Peter Gabriel - Big Blue Ball

Jorge Costa 02/10/2008

Rating: 2.5/5

Proving that timing is everything, Peter Gabriel's multi-artist music project has finally been completed - thirteen years after its last recording session. Recorded during the summers of 1991, 1992 and 1995 in Gabriel's Real World Studios, Big Blue Ball was a huge project composed of collaborations of artists the world over and if I was listening to this during the dry summers of the mid 90's, there's no doubt in my eight year-old mind (filled as it was with Spice Girls, Michael Jackson and Boyzone tunes), that I would consider this to be a modern, cool record. However, time has not been kind to these tracks and now I can't help but feel a little bit embarrassed at what I'm listening to.

It's not that the artists who've showed up are incompetent - far from it! It's just that nearly every English lyric, vocal delivery and chord progression is dripping with cliché. Of course, it is incredibly easy to say this now and I'm constantly reminding myself of secondary school studies in which we were encouraged to think of just how damn scary 'Psycho', for example, was to the audiences of its time, but I'm rather sure that music aficionados of the mid-90's would wrinkle their noses at Big Blue Ball. Tracks like 'Forest' and the title song sound like they've been bolted together from M People samples and left-overs from the Lion King soundtrack, while any track with an Irish singer is sure to be accompanied by flutes and Irish fucking whistles; yes, Iarla Ó Lionáird and Sinead O'Connor, you're Irish - we get it.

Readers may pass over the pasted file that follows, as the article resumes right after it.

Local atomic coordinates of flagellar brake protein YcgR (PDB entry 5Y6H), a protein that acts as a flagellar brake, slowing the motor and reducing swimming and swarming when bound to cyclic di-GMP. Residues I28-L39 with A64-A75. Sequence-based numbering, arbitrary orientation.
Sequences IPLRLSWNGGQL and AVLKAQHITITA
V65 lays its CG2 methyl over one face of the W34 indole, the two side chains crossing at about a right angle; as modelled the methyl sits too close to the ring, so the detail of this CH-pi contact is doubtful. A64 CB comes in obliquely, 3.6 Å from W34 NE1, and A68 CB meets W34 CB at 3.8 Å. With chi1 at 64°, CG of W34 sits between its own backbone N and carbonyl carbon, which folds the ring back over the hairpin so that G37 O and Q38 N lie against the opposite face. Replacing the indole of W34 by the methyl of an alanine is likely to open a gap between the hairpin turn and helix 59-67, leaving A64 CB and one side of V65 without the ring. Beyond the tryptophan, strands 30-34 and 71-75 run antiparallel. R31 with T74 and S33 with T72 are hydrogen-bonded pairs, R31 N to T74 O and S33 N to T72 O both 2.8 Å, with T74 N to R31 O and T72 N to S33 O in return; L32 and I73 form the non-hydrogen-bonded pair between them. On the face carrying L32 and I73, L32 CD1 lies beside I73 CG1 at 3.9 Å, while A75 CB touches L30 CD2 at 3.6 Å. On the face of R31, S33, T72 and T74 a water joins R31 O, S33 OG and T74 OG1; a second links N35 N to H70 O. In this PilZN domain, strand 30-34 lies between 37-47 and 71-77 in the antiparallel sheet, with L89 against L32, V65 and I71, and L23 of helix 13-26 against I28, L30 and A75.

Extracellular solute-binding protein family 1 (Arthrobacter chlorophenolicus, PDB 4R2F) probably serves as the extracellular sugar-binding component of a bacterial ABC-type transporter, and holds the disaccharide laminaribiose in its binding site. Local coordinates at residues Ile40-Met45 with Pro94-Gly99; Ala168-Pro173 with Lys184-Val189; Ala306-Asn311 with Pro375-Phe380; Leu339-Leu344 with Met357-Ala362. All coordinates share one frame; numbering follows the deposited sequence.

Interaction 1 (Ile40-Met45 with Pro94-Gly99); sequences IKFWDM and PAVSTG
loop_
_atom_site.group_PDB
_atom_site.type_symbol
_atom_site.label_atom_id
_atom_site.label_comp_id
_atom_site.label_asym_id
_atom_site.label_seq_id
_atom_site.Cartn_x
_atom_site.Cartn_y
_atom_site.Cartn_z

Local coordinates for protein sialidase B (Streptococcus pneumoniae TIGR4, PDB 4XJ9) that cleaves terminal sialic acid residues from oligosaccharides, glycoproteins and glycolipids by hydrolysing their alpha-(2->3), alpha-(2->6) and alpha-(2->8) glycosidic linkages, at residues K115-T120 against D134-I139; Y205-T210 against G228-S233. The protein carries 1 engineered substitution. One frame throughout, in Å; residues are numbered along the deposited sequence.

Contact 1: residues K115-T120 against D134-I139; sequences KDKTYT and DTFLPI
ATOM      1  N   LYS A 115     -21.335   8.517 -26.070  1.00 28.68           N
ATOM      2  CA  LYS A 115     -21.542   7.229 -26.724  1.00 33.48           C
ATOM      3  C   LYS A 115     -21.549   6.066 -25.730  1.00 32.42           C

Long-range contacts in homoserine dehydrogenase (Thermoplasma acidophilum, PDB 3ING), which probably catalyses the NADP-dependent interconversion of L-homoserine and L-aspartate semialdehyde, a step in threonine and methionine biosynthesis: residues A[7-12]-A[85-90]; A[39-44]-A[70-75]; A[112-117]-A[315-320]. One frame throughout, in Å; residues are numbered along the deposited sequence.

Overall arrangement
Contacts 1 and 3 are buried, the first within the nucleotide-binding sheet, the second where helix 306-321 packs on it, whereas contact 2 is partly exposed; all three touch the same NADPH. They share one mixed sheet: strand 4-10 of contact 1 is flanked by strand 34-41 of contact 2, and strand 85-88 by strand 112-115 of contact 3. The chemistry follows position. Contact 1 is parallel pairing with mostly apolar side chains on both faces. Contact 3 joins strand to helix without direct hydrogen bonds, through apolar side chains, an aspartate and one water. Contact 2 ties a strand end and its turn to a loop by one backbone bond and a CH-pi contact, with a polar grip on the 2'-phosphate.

Lionáird fares the best out of the two as the Joseph Arthur-led 'Altus Silva' is actually quite catchy. O'Connor's track, on the other hand, is the album's biggest stinker, one where she's her preachy, boring and pious self as she pleads earnestly to God to “Stop war, stop terror!” In an album full of earnest and overly dramatic songs, it's this one that most carries that repugnant self-importance of a 'Live Aid' charity song.

Elsewhere, a few tracks truly work in making this sound like the jam-fest that Gabriel so intended: 'Jijy', with Madagascan singer Rossy rapping over busy percussion and brass, is a fantastic racket, while Hungarian singer Marta Sebestyen makes 'River' one of the album's more emotive songs. Otherwise, I'm left scratching my head as to what the point of this record is meant to be? And why spend years and years meticulously producing it without improving some of the sounds that date and distract the record so badly? And most importantly, why now?